Whilst, broadly, the primary victim category is relatively straight forward to understand, there have been two specific groups of people that the law has historically placed in the primary category.

The first of these groups are rescuers – those who attend the scene of an accident. Whilst these were included in the primary category in Alcock, the law has since been modified so that rescuers are only considered primary victims when they are either objectively exposed to danger or they hold a reasonable belief that they are in danger. The source for this principle can be found in White and Others v Chief Constable of the South Yorkshire Police[1999] 2 AC 455.

The second group of people is those who believed themselves to have caused the death or injury of another were included in this category. Note: such people are now regarded as secondary victims, although for a short while they were seen as primary victims.

This can be seen in Dooley v Cammell Laird[1971] 1 Lloyd’s Rep 271 where the claimant believed, temporarily, that he had killed somebody (or a number of people), and as a result suffered acute shock, aggravating a pre-existing psychological condition. This was held to be a valid claim – the claimant had a reasonable belief that he had killed someone.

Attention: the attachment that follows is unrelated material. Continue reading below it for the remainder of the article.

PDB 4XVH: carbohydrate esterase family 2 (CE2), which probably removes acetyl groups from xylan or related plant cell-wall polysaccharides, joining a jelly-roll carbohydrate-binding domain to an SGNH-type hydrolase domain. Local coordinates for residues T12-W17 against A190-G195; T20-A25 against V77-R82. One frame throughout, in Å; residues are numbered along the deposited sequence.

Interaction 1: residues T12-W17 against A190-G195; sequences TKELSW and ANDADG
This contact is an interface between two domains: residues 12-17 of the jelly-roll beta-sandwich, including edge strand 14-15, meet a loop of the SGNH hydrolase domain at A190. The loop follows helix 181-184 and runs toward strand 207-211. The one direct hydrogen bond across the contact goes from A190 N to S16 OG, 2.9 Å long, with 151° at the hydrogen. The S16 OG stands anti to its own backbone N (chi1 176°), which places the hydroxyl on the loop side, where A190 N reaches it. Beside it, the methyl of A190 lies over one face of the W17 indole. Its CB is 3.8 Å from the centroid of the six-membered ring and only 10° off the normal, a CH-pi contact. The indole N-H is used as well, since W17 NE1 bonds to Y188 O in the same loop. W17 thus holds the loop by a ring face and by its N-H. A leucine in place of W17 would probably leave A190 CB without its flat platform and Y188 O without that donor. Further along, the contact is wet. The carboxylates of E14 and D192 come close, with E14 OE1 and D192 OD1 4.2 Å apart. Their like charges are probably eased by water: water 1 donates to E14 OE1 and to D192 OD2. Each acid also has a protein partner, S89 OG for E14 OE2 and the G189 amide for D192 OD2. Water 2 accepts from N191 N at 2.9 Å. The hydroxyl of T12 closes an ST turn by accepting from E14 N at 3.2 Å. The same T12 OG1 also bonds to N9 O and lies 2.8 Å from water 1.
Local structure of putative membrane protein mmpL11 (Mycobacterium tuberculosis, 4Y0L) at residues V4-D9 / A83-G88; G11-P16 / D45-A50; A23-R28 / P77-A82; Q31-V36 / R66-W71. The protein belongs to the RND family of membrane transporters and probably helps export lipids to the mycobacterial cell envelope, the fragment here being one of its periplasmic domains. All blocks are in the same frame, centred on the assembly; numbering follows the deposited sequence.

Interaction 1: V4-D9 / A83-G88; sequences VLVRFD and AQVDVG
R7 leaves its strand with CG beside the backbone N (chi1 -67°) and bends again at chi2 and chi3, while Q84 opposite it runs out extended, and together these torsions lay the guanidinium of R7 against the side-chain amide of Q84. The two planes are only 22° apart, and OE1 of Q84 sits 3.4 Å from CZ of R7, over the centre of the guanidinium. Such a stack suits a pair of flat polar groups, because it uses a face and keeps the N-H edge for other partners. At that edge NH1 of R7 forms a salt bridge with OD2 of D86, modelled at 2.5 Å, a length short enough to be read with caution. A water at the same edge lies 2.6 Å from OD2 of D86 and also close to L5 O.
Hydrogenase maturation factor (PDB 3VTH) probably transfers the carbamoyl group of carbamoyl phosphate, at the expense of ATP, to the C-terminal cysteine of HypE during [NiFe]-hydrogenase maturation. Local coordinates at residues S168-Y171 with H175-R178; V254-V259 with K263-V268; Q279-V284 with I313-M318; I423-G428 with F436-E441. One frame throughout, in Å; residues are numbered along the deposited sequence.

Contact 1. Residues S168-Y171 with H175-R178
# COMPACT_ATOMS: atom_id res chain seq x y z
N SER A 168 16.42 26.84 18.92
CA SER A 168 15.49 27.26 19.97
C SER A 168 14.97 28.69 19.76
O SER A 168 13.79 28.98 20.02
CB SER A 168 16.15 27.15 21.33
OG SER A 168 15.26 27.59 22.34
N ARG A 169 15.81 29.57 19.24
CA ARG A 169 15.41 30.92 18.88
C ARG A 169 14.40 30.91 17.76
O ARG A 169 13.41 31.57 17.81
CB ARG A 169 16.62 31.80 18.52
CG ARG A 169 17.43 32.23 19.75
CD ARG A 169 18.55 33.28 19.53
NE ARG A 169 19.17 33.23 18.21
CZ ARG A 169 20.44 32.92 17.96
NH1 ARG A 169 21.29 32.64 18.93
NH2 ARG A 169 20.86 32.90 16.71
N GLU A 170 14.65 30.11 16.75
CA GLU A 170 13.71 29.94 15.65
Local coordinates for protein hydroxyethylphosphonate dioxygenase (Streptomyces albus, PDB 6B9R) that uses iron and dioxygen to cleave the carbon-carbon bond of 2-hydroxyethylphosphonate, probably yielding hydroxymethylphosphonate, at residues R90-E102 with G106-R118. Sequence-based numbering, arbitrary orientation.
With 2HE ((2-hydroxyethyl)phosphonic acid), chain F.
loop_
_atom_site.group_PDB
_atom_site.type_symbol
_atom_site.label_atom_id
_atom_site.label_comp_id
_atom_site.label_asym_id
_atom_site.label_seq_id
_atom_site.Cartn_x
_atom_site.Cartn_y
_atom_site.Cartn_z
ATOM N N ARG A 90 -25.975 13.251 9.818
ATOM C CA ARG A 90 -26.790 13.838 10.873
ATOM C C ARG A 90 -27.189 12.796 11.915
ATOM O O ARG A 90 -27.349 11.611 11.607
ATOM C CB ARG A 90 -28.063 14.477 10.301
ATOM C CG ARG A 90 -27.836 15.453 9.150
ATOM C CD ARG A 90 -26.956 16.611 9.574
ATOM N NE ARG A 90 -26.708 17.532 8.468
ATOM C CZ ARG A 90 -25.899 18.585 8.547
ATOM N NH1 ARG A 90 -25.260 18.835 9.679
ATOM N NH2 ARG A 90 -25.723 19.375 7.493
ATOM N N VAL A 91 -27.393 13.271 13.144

This was later refined so that the claimant had to be present when death or injury occurred. So, in Hunter v British Coal[1998] 2 All ER 97, the claimant’s case failed – he was not present when the death (or injury) actually occurred, and only found out about it 10 minutes later.

Secondary Victims

In order for a claimant to have a viable claim as a secondary victim, they must satisfy a number of criteria. Firstly, there must be a close emotional link between the traumatic event and the claimant’s psychiatric injury. In other worlds, the courts largely require that the secondary victim be closely related in some way to a primary victim. It should be emphasised that the rule is that there must be a close emotional link, not necessarily that the secondary victim must be a husband or parent of a primary victim. Rather, whilst cases involving spouses and parents have a rebuttable presumption towards there being a sufficiently close relationship, other relationships can satisfy this criterion. It should also be noted that this rule becomes proportionally more relaxed in relation to the seriousness of the harm to the primary victim.

Indeed, it was mooted in McFarlane v EE Caledonia Ltd[1995] 2 All ER 1, that should the situation be sufficiently grievous a bystander might be able to claim – although it should also be acknowledged that the claim was rejected in this case. So, a less serious incident affecting the primary victim requires a closer relationship before a claim can be made, and vice versa.

Secondly, the secondary victim must be both close in terms of ‘spatial and temporal proximity’ (translation: same time, same place.) In other words, there must be at least a rough correlation between the harm done to the primary victim and the secondary victim’s experience of the harm. As seen in McLoughlin v O’Brian[1983] 1 AC 410, this extends a relatively long time after the instigating event. The claimant sued the defendant for psychiatric injury. Her claim succeeded – the claimant came upon the immediate aftermath of the incident, and this was held to be sufficiently close in space and time.